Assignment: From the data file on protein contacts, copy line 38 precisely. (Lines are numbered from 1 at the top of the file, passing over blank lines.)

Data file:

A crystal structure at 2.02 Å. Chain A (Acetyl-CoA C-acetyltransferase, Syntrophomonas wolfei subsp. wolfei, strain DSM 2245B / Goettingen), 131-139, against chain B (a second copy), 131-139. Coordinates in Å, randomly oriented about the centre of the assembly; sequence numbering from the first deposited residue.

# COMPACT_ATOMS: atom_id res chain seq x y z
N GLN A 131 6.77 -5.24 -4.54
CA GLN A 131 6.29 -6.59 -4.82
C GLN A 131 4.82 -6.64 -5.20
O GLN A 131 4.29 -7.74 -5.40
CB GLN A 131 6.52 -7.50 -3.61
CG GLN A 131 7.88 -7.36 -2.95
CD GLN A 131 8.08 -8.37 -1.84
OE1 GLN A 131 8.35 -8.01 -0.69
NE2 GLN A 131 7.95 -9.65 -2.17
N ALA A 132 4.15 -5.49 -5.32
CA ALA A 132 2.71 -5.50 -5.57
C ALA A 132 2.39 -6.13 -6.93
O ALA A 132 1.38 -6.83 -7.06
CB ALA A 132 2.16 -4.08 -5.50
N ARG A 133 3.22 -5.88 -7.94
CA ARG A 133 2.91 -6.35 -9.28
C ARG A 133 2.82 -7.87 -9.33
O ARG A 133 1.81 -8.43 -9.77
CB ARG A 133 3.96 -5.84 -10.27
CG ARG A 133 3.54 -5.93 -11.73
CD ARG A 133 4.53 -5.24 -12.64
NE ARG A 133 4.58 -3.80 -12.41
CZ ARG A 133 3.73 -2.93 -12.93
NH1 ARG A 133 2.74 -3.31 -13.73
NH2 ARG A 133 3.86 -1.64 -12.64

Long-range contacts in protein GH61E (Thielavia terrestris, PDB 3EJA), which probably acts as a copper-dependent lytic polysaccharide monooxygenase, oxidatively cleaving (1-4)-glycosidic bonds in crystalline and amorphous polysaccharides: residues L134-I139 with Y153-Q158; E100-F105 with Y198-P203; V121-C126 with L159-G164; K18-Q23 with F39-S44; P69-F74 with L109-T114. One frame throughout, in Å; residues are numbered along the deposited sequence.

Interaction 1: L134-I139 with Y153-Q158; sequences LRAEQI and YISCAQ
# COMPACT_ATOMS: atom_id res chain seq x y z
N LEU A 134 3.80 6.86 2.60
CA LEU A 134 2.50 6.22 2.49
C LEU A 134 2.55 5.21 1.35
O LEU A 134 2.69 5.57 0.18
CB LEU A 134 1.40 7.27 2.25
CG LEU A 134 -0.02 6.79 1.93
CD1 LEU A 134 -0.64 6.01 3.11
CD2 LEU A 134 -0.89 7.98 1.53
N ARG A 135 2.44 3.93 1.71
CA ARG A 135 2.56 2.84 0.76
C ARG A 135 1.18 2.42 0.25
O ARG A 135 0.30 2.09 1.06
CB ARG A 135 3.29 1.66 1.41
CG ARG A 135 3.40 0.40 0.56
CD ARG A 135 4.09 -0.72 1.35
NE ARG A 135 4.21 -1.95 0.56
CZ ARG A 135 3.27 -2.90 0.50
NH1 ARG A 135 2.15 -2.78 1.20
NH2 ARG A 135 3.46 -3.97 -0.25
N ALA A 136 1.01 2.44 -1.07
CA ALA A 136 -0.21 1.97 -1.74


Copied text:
CD2 LEU A 134 -0.89 7.98 1.53